Quote: “…the people must either be chivalrous on its own resources, or else choose between the two remaining alternatives of brutality and softness. This indeed, part of the general problem of a classless society, which is too seldom mentioned. Will its ethos be a synthesis of what was best in all the classes, or a mere ‘pool’ with the sediment of all and the virtues of none?”
-The Necessity of Chivalry by C.S. Lewis
Elevating the Conversation
Wisdom from the past is often deeper than the new, exciting, mind-blowing “brand wisdom” we hear today. Today we’re about shortcuts. We’re cynical about integrity and doing things the right way. But what if there were a better way?
Chivalry is Art, Not Nature
Chivalry gives us an example of values that focus on higher ideas. In other words, chivalry, along with values like it, help us focus on things outside ourselves. These things tend to give us bravery and all the things we want.
The Two Kinds of “Things We Want”
We want material possession, and we want honor. And we haven’t decided which is most important.
The Stuff: Of course, part of the problem is that we want a house, a car, the best job and the perfect family. And then, when we have those things, we want more. We’re never happy when we’re focused on ourselves.
The Honor: But what if we could just want honor? What if we could just want to be brave and capable…so we can take care of other people? What if, instead of wanting power for ourselves, we wanted it so we could take care of others?
Chivalry Has Lost Popularity Today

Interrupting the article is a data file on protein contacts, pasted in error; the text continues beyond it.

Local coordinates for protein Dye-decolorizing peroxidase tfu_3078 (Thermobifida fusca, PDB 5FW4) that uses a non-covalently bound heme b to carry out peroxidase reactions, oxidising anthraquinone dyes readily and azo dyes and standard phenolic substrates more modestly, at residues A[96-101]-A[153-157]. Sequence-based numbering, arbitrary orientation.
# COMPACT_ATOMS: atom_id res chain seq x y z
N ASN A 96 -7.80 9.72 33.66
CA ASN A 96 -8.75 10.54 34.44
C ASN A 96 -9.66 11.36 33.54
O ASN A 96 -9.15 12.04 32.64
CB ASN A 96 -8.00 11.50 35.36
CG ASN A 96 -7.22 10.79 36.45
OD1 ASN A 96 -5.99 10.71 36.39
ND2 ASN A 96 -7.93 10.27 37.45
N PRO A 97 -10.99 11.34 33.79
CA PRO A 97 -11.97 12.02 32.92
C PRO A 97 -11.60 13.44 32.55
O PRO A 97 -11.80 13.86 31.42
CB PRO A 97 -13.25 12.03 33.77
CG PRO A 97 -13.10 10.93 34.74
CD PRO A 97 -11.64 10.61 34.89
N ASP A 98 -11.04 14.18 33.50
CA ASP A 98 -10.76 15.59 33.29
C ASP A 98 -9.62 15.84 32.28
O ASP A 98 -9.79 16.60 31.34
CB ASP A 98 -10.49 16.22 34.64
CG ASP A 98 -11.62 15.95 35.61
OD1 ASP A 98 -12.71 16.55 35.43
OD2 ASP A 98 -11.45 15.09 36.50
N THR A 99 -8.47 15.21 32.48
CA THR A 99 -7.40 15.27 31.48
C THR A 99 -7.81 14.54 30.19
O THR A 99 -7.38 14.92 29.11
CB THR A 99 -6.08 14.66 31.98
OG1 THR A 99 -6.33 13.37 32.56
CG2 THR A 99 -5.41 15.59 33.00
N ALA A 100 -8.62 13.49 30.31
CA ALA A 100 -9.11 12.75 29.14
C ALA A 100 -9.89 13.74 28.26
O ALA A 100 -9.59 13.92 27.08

Maybe because it’s associated with the patriarchy. Western civilization has given us many of the best values we now hold dear. Maybe there’s something to it?
In fact, taking all right and wrong out of our decisions, in an effort not to offend or polarize could be the very reason we lack leadership.
In any case, the lack of men who can take responsibility for decisions and for other people is hurting America. So how do we begin to reverse this?
Chivalry in History
Some historians play down the idea of chivalry, claiming that it wasn’t actually practiced very often by knights in the Middle Ages. This may seem like an objection until we realize that it has nothing at all to do with our conversation. If they’re good ideas, then they’re good ideas. Not only that, but I find it hard to believe that chivalry became so popular in history, despite the idea that nobody actually practiced it.
But let’s look at the rules. A couple historians named Mills and Gautier list the root ideas of chivalry below:
- Loyalty: They were loyal to the country in which they were born.
- Forbearance: They were patient.
- Hardihood: They were strong.
- Largesse or Liberality: They were generous, and they hated bribes.
- The davidic ethic: Made sure the weak weren’t unfairly taken advantage of.
- Honor: They believed that living out the above values was more important than life.
My source for the above list is here (https://en.wikipedia.org/wiki/Chivalry). The definitions are mine.
Tell Us What You Think
Are you skeptical of this whole thing? Are you a little inspired, maybe to practice one of these things a little more in your life? Also, what enables you to practice these things, even when the situation seems dire? I’d like to hear from you in the comments.
CTA: If you’ve enjoyed this podcast, and you want to learn the steps of accelerating your organization’s ability to lead using brand and content strategy, then let’s talk. You can reach me at email@example.com.
- For a full reading and visual of Lewis’ “The Necessity of Chivalry,” check this out: https://www.youtube.com/watch?v=GBT9LasyC3E
If you’ve enjoyed this outline, and you want to learn more about standing up a brand in your own organization using brand and content strategy and the brand hacking method, which means keeping it simple and iterating quickly, then let’s talk.
Bio: I’m Chris Stadler, and I’m interested in showing brands how to right-size your promises so that they’re promises you can keep. Because it’s not the expensive branding agencies that make great brands; they’re just the decorators. It’s your leadership and integrity that make it all work. So get into the process.